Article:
'Batman: White Knight': Sean Murphy Wants DC to Release R-Rated Version

Batman: The White Knight creator Sean Gordon Murphy will reportedly attempt to persuade DC to [...]

Batman: The White Knight creator Sean Gordon Murphy will reportedly attempt to persuade DC to release a special collected edition of the book for mature readers, restoring some of the adult language and nudity that had to be cut in order to match Batman's PG-13 brand.

Murphy, who has shared process sketches on The White Knight for months including some of the salacious material, went to fans on Twitter to ask about interest, and was blown away by the response.

"I would LOVE if I could get DC to publish the trade of White Knight with an R rating," Murphy tweeted. "So I can put the swears and nudity back in. But would you readers be OK with that?"

After the expected follow-up comments from readers, Murphy continued, saying that his concern with pursuing it was that readers who bought the individual issues of the comic book might feel slighted by the "uncut" version being available only in trade, and could wish that they had waited for the collected edition.

Not long after that, though, with over 250 positive responses to his original tweet, Murphy told fans, "I heard you all, and I'm on it."

In October, Murphy's long-rumored Batman project finally debuted in stores. Batman: White Knight, a seven-issue miniseries, reinvents "the tragic story of a hero and a villain, The Batman and The Joker. The question is, which one is the hero and which one is the villain…?"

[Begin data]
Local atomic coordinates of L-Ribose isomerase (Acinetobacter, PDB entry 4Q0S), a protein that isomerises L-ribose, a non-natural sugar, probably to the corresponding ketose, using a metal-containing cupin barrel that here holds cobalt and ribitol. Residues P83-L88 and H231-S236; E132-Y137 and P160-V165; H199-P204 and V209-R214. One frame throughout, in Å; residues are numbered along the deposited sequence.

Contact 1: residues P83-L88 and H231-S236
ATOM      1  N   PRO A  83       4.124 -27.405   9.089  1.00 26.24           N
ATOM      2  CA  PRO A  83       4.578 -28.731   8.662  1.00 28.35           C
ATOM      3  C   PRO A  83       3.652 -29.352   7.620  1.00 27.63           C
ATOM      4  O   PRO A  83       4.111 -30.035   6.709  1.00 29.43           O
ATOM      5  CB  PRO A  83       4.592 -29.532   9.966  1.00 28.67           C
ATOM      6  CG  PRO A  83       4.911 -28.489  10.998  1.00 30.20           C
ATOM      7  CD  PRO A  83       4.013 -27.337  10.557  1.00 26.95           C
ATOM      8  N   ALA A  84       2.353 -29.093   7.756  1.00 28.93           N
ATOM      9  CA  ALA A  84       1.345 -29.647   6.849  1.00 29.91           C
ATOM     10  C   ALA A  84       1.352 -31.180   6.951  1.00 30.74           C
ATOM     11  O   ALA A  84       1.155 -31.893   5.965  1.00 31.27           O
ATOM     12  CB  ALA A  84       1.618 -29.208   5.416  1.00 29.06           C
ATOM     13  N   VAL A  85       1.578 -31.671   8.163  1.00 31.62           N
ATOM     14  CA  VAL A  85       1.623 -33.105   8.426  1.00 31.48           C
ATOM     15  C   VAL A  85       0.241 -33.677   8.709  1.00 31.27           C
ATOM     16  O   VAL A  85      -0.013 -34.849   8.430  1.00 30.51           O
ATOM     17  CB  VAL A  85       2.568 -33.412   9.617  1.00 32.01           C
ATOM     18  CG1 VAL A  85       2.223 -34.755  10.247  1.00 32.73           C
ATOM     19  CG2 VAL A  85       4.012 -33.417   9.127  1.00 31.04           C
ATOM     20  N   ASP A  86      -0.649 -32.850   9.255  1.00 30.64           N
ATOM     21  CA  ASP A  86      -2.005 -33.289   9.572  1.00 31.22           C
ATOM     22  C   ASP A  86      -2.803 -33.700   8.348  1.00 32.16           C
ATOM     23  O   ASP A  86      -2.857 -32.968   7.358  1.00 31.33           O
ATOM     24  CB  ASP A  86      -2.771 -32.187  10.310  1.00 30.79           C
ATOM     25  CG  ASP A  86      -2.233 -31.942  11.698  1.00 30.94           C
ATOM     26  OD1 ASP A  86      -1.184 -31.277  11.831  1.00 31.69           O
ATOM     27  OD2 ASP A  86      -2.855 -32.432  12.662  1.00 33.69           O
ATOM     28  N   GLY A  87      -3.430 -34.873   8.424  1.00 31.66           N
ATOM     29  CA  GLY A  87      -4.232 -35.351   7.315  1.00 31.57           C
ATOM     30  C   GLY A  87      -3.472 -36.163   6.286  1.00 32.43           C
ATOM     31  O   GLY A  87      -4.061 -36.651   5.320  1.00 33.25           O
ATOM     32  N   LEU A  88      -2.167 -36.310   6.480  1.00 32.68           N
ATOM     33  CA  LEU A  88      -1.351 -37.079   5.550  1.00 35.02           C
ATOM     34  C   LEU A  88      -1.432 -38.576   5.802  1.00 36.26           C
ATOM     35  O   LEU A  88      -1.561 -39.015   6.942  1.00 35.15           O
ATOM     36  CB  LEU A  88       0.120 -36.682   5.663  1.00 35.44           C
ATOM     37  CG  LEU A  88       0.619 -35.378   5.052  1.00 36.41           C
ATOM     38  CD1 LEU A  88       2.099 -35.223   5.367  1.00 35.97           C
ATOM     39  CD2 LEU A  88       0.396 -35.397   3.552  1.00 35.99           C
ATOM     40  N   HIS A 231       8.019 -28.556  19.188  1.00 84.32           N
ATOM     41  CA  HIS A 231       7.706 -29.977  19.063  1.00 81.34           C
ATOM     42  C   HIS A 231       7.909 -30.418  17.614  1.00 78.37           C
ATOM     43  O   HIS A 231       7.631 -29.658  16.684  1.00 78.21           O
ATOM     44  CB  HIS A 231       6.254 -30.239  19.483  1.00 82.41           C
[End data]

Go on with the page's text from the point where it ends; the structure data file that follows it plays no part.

Told in a stand-alone continuity, the characters' usual roles are reversed in the story, with a reformed Joker trying to act as the voice of reason and use the system against Batman -- but is he doing so for the public good or for the same reasons he alwys has?

"We know Joker's a genius, we know he's relentless, and we know he can play the crowd, so why not make him a politician?" said Murphy when the series launched. "Why not strip away the psychosis (the thing that's holding him back) and let him challenge Batman unimpeded? And to make it even scarier, what if he did it legally and without breaking any rules, so that Batman couldn't stop him?"

Set in a world where the Joker is cured of his insanity and homicidal tendencies, The Joker, going by the name of Jack Napier, sets about trying to right his wrongs. First by reconciling with Harley Quinn and then by trying to save Gotham city from the one person who he thinks is truly Gotham's greatest villain: the Batman.

"Seeing Gotham for the first time with clear eyes, his psychosis now cured, he starts to understand the absurdity of vigilantism and how Batman's actions are only contributing to Gotham's endless crime cycle," said Murphy. "Joker sets out to beat Batman by becoming the White Knight that Gotham really needs."

The next issue hits the stands on February 7.